Adrian Swift, my ex-assistant, who sorts out my computer problems remotely but some times comes into the studio to effect major changes and sort problems.
JRP: What photo equipment would I find in your studio for a typical shoot? What lighting equipment do you favor and why?
Tim Hill: I mostly use a Fuji GX680 camera with a Sinar 4×5 digital back attached. I have seven lenses but mostly use the 80mm as it allows me to get close to the set and frequently can reach around the camera to adjust food or reflectors whilst looking through the viewfinder. I like the Fuji as it has movements on the lens panel allowing you to alter the plane of focus.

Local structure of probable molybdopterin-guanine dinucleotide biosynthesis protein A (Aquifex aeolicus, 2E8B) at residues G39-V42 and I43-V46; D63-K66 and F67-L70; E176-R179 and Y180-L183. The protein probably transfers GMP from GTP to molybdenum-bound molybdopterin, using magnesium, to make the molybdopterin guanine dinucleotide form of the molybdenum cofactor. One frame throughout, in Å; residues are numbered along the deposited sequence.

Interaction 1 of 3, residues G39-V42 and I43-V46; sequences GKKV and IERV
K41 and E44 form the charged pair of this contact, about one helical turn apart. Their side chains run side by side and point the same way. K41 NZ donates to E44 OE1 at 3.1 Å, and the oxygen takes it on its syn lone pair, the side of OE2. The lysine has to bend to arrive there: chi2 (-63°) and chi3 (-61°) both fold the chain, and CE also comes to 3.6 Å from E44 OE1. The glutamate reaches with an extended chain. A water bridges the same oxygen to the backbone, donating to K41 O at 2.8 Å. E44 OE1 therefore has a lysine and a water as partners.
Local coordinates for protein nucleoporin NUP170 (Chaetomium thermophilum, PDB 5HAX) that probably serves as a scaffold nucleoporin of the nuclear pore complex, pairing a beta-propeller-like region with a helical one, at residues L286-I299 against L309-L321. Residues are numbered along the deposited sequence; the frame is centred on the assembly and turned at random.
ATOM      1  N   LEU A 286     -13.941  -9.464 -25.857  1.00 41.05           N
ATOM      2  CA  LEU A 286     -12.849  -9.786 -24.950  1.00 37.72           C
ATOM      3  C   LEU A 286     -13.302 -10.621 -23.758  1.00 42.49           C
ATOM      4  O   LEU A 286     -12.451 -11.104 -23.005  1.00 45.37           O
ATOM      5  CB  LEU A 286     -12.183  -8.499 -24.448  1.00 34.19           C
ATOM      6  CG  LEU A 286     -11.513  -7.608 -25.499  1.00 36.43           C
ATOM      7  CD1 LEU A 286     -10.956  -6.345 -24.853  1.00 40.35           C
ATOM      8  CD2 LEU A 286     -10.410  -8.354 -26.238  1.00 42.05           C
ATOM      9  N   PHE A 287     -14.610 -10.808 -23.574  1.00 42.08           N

I also have a HD31 Hasselblad with a 100mm macro lens which is astonishing when you want to get in close to the food which is how I like to shoot.
My lighting equipment has evolved and accumulated ever since 1985. There is high voltage Strobe Equipment which is built to last but weighty and probably lethal if not used properly. I have Elinchrom and a lot of Broncolor packs, and heads. Various soft boxes, small box lights, spotlights, striplights, stands and a ceiling mounted track system.
There is not a lot of room for human beings in my studio. Clients tend to spend time in the conservatory or the garden until called in for an opinion of an image. Of course I use black net, white net, mirrors, silver card, Lightform diffusers and reflectors, grey card, black card, white card and black velvet to effect lighting. Climpex stands and fittings to hold stuff up but forgetting tweezers, blu tac and gaffer tape.